Contextual text mining methods extract information from documents, live data streams and social media. In this project, thousands of tweets by users were extracted to generate sentiment analysis scores.
Sentiment analysis is a common text classification tool that analyzes streams of text data in order to ascertain the sentiment (subject context) of the text, which is typically classified as positive, negative or neutral.
In the R sentiment analysis engine, our team built, the sentiment score has a range of .-5 to 5. Numbers within this range determine the the change in sentiment.
Sentiment Scores are determined by a text file of key words and scores called the AFINN lexicon. It’s a popular with simple lexicon used in sentiment analysis.
New versions of the file are released in source repositories and contains over 3,300+ words with scores associated with each word based on its level of positivity or negativity.
Twitter is an excellent example of sentiment analysis.
An example of exploration of the sentiment scores based on the retweets filtered on the keywords:
The data was created using a sentiment engine built in R. It is mostly based on the political climate in the United States leading up to and after the 2020 United States election.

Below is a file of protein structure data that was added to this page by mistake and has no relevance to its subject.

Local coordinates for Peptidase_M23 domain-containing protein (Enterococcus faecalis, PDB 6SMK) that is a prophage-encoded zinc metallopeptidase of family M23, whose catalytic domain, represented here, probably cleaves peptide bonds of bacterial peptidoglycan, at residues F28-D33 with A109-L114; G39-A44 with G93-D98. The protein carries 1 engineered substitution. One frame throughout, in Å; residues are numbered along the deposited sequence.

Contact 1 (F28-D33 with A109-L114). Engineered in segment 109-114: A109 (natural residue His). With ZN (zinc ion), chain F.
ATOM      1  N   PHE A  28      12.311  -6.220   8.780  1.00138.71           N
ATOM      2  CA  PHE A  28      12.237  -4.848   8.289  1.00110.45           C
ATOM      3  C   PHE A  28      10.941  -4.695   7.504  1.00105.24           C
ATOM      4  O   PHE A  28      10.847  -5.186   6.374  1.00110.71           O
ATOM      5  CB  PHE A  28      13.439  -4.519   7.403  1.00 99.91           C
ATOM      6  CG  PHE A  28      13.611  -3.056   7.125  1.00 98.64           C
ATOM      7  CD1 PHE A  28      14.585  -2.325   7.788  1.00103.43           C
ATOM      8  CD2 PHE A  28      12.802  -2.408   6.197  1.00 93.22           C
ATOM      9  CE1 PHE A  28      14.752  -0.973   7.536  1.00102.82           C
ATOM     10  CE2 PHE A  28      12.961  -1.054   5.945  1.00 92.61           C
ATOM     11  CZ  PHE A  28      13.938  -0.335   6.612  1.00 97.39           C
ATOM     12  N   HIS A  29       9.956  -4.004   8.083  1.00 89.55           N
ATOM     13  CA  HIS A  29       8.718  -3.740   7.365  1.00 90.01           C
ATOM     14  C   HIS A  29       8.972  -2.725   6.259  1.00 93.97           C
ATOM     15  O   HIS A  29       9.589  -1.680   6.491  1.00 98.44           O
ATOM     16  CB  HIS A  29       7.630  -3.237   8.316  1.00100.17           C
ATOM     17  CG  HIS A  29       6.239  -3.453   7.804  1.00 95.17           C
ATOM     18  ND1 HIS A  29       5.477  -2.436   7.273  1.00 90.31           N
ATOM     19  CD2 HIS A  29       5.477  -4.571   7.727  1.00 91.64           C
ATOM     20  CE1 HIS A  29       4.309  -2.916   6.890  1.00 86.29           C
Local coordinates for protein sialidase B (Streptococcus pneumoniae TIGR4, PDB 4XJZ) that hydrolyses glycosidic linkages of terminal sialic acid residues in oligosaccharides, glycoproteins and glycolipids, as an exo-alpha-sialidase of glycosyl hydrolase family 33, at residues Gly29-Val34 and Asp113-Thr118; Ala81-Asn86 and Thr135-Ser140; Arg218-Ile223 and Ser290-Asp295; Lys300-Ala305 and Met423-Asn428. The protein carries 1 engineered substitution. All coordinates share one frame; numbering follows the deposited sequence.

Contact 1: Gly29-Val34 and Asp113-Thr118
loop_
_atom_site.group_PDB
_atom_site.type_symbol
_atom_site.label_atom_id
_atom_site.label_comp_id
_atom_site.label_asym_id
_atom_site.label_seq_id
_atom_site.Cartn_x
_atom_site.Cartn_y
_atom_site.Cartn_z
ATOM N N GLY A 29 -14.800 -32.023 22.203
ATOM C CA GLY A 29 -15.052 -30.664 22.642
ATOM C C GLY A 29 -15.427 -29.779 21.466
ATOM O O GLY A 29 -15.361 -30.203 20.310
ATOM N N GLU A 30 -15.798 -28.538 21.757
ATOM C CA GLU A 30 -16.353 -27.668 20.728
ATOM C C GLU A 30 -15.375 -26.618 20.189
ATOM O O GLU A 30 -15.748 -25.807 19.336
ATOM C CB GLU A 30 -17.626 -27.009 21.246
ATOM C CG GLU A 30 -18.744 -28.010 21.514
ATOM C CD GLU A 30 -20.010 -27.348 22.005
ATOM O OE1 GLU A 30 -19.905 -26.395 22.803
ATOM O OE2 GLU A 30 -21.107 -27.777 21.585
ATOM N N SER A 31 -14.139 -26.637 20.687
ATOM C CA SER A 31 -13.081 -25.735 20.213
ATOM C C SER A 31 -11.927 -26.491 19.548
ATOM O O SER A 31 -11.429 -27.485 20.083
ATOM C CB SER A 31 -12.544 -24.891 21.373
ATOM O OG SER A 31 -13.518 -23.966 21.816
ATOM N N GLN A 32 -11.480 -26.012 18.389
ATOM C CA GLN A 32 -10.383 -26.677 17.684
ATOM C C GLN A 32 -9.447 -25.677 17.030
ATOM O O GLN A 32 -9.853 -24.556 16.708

Each bubble size represents the followers of user who’ve retweeted. The bubble size gives a sense of the influence of those users (impact). The Y-axis is the sentiment score, the X-axis represents the retweet count of the bubble name.
“Impact” is a measure of how often a twitter user is retweeted by users with high follower counts.
Using the Apriori Algorithm, you can build a sentiment association analysis in R. See my article on Apriori Association Analysis in R.
Applying the Apriori algorithm. using the single format, we assigned our transactions as the sentiment score and We assigned items_id as retweeted_screen_name.
This is the measure the association between highly retweeted accounts and their associations based on sentiment scores (negative, neutral, positive). Support is the minimum support for an itemset. Minimum support was set to 0.02.
The majority of the high retweeted accounts had highly confident associations based on sentiment values. We then focused on the highest confidence associates that provided lift above 1. After removing redundancy, we were able to see the accounts where sentiment values are strongly associated between accounts.
According to the scatter plot above, we see most of the rules overlap, but have very good lift due to strong associations, but also this is indicated by the limited number of transactions and redundancy in the rules.
The analysis showed a large number of redundancy, but this was mostly due to the near nominal level of sentiment values. So having high lift, a larger minimum support and .removing redundancy find the most valuable rules.
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